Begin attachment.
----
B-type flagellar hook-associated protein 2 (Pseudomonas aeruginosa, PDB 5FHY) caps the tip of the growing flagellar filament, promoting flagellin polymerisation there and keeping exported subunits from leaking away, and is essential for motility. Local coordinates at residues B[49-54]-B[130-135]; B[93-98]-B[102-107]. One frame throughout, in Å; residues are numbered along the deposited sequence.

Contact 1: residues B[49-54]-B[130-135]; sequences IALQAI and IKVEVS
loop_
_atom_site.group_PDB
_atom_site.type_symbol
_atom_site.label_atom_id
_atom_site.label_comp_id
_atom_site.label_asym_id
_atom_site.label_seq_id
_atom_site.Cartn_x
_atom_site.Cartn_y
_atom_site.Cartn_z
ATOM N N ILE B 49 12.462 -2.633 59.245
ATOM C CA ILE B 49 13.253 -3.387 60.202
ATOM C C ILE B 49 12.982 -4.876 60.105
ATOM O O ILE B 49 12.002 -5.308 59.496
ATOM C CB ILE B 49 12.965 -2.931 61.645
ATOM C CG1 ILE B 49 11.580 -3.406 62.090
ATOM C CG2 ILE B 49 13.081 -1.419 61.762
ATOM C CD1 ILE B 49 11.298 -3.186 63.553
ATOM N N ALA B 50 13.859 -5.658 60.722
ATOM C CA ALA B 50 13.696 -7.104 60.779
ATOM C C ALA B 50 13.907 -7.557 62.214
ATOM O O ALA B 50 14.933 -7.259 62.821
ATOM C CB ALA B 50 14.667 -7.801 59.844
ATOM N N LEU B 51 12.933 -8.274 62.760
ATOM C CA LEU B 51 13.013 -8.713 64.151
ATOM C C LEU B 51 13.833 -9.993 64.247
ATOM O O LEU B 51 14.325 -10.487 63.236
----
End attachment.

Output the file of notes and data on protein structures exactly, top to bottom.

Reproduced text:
B-type flagellar hook-associated protein 2 (Pseudomonas aeruginosa, PDB 5FHY) caps the tip of the growing flagellar filament, promoting flagellin polymerisation there and keeping exported subunits from leaking away, and is essential for motility. Local coordinates at residues B[49-54]-B[130-135]; B[93-98]-B[102-107]. One frame throughout, in Å; residues are numbered along the deposited sequence.

Contact 1: residues B[49-54]-B[130-135]; sequences IALQAI and IKVEVS
loop_
_atom_site.group_PDB
_atom_site.type_symbol
_atom_site.label_atom_id
_atom_site.label_comp_id
_atom_site.label_asym_id
_atom_site.label_seq_id
_atom_site.Cartn_x
_atom_site.Cartn_y
_atom_site.Cartn_z
ATOM N N ILE B 49 12.462 -2.633 59.245
ATOM C CA ILE B 49 13.253 -3.387 60.202
ATOM C C ILE B 49 12.982 -4.876 60.105
ATOM O O ILE B 49 12.002 -5.308 59.496
ATOM C CB ILE B 49 12.965 -2.931 61.645
ATOM C CG1 ILE B 49 11.580 -3.406 62.090
ATOM C CG2 ILE B 49 13.081 -1.419 61.762
ATOM C CD1 ILE B 49 11.298 -3.186 63.553
ATOM N N ALA B 50 13.859 -5.658 60.722
ATOM C CA ALA B 50 13.696 -7.104 60.779
ATOM C C ALA B 50 13.907 -7.557 62.214
ATOM O O ALA B 50 14.933 -7.259 62.821
ATOM C CB ALA B 50 14.667 -7.801 59.844
ATOM N N LEU B 51 12.933 -8.274 62.760
ATOM C CA LEU B 51 13.013 -8.713 64.151
ATOM C C LEU B 51 13.833 -9.993 64.247
ATOM O O LEU B 51 14.325 -10.487 63.236